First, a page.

Hands up who loves winter? And what’s not to like, right? Cosy jumpers, crunchy leaves, hot drinks, twinkling fairy lights… it’s the best. Except when it comes to your hair and skin, of course. ‘Cos as much as you yearn for pretty flushed cheeks and smooth silky hair cascading around your knitwear-covered shoulders, the weather has other ideas. Don’t abandon yourself to the frizz just yet though! Here’s how to deal with winter’s most wearisome beauty complaints.
No, you’re not turning into a lizard, honest. A good body moisturiser is your best friend here – definitely upgrade your light body lotion to something a lot richer.
You can also make a few in-shower tweaks, too. Choose a nourishing shower cream and exfoliate lightly every other day to shift old skin cells. And, tempting as it is to crank the temperature up, keep it lukewarm rather than super hot – your skin will thank you for it.
A dry and blotchy face
Constantly dancing between dry, overheated buildings and the cold, wet outdoors can play havoc with your complexion, leaving it flaky, red and feeling uncomfortable. Again, a good moisturiser and regular (gentle) exfoliation will help restore a healthy glow.
You might want to reconsider your whole skincare routine, especially if your skin is usually oily or blemish-prone. Opt for gentle, moisturising products instead of astringent-based ones, and treat yourself to nourishing and softening face masks instead of deep-cleansing ones which can strip away your skin’s delicate surface.
When you’re out in the elements, keep as much skin as possible protected by a hat and scarf, and remember that we don’t feel as thirsty in winter as we do in summer, so keep reaching for the water – it’s your skin’s best weapon in the fight against the dreaded blotch!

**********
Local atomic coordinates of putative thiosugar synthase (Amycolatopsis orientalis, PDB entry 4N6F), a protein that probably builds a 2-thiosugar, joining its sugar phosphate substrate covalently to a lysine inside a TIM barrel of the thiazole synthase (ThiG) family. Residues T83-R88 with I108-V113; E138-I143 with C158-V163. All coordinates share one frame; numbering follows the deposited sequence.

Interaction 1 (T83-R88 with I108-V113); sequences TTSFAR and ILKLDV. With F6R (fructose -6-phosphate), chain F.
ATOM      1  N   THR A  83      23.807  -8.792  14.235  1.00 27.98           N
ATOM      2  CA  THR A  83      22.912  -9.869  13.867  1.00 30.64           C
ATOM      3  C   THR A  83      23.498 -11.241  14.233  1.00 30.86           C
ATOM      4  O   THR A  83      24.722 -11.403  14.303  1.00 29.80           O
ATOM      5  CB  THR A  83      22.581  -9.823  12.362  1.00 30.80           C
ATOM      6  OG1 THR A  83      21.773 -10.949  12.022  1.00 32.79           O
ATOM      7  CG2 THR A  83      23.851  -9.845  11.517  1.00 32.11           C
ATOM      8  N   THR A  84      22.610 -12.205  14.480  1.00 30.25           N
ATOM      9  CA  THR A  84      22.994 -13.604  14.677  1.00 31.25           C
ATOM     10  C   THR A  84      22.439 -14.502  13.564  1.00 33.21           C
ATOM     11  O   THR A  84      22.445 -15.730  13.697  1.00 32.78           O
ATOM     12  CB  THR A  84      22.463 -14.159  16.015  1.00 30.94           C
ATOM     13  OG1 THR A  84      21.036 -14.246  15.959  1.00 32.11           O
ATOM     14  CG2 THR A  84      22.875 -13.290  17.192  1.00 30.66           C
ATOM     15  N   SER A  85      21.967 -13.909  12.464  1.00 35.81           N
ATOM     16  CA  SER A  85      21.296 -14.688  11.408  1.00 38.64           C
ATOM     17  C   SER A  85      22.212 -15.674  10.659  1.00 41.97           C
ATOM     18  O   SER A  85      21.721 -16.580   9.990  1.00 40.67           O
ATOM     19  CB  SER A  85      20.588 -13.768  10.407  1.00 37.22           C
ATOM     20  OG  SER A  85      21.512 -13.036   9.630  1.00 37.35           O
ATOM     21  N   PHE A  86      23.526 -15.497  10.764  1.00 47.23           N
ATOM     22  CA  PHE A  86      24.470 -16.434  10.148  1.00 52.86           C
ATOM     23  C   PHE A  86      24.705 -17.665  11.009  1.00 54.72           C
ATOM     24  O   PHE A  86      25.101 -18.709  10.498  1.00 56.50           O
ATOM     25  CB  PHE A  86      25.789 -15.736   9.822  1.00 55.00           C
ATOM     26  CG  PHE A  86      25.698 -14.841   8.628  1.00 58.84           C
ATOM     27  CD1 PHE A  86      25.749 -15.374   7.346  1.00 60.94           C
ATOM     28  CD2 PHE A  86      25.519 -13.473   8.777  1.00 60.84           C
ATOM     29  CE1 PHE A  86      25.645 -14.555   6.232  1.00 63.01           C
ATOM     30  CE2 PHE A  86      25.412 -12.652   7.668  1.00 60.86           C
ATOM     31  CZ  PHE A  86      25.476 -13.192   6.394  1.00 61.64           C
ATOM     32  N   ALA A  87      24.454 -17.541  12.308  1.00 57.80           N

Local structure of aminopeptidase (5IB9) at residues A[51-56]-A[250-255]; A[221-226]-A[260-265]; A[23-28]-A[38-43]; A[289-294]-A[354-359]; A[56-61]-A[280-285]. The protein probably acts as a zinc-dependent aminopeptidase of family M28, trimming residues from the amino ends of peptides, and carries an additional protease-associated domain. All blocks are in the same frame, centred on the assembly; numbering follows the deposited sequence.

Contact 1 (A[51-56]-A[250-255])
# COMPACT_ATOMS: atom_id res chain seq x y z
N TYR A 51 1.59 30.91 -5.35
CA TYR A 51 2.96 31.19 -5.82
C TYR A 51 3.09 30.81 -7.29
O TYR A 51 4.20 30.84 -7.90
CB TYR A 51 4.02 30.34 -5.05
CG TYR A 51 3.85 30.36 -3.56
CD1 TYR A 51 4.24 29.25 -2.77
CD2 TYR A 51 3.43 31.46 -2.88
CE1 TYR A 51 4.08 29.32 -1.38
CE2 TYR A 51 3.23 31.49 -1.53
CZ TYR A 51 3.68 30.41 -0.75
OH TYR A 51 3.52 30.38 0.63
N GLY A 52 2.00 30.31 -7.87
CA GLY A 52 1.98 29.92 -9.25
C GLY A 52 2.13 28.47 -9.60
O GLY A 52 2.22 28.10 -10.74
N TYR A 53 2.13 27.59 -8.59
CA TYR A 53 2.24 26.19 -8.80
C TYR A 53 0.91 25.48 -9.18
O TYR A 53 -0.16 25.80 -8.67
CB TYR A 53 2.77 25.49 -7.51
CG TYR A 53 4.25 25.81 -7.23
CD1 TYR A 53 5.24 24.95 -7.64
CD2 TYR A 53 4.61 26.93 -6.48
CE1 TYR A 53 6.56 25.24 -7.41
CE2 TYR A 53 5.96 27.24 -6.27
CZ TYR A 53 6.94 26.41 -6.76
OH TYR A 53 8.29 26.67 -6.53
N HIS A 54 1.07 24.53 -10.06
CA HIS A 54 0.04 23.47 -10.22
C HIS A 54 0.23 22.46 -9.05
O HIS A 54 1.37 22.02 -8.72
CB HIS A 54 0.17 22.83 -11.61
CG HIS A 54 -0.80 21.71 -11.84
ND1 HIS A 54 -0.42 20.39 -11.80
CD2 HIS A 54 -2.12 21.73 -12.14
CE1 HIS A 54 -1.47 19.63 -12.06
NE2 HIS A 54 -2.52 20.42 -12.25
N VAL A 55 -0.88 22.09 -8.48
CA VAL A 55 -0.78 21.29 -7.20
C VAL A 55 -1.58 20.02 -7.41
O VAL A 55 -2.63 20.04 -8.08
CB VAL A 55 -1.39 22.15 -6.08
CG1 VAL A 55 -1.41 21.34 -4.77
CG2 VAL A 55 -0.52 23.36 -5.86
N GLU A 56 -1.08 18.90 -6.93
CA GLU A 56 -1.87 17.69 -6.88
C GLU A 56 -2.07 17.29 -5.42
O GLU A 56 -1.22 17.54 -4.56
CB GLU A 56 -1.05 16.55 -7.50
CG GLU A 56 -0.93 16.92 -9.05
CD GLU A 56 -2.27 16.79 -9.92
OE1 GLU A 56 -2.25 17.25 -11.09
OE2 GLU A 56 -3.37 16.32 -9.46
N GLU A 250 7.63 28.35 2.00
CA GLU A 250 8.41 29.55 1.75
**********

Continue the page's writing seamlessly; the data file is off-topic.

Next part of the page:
Dry, flaky lips
Winter can be hella romantic, so of course your lips start resembling a scaly deep-sea creature. Tempting as it is to pick at them – don’t! Seriously, that just makes everything a hundred times worse. But, annoyingly, so does slapping on layers and layers of lip balm, because that can cause irritation as well. So what to do? Every night before bed, gently exfoliate with a sugar scrub or soft wash cloth, then apply a generous layer of balm. Then re-apply lightly and occasionally throughout the day (invest in a couple of nice balms and put them where you’ll need them – in your bag, next to your bed, on your desk – so there’s always one within reach).
Not only do cracked cuticles totally ruin your fierce manicure, they can be pretty painful too – ugh! Your cuticles are a really small part of your body, but they’re still susceptible to the same wintery damage as the skin everywhere else, so they need TLC too. Either include them in your usual body moisturising regime, or invest in a dedicated hand cream. Better yet – treat them to a specialist cuticle oil to keep them soft and supple. Don’t trim them – that just makes them more fragile in the long run – and wear gloves when you’re out and about to protect them (and your hands overall) from the cold.
There’s only one type of white flaky stuff we want this winter, and that’s snow. But dandruff is another common seasonal beauty complaint and let’s be honest, it can be a bit embarrassing. Luckily, it’s nothing a good old dandruff shampoo won’t fix, although you can’t just use it once and expect the problem to go away. The key is consistency – use it at least twice a week. Try a scalp exfoliator once a week pre-shampoo, too. It might sound a bit odd, but you exfoliate your body, don’t you? Same principal! Again, keep the water temperature lukewarm to avoid aggravating your scalp, and try to avoid styling products that contain alcohol, as these can dry out your scalp even more.
There’s not a lot of hair-friendly moisture in cold air. Couple that with central heating and lots of wool and polyester and POOF – hello, frizz! It’s a sad fact of life for many a long-haired girl, but help is at hand, and it’s mainly in the prep process. Choose a frizz-fighting conditioner for daily use, treat yourself to a deep-conditioning treatment once a week, and after washing, apply a conditioning oil to the lengths.
Ditch the thick cotton towel – it’ll just add friction to your hair. Instead, use an old t-shirt to dry your locks, as the cotton soaks up extra water without being abrasive. Go easy on the heat styling, too – use a slightly cooler setting on your dryer and tools if you can. It might take a little longer to get the look you want, but your hair will thank you for it. And if the frizz has already hit, a small squirt of hair serum can help get things back under control.
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Image: Amber Griffin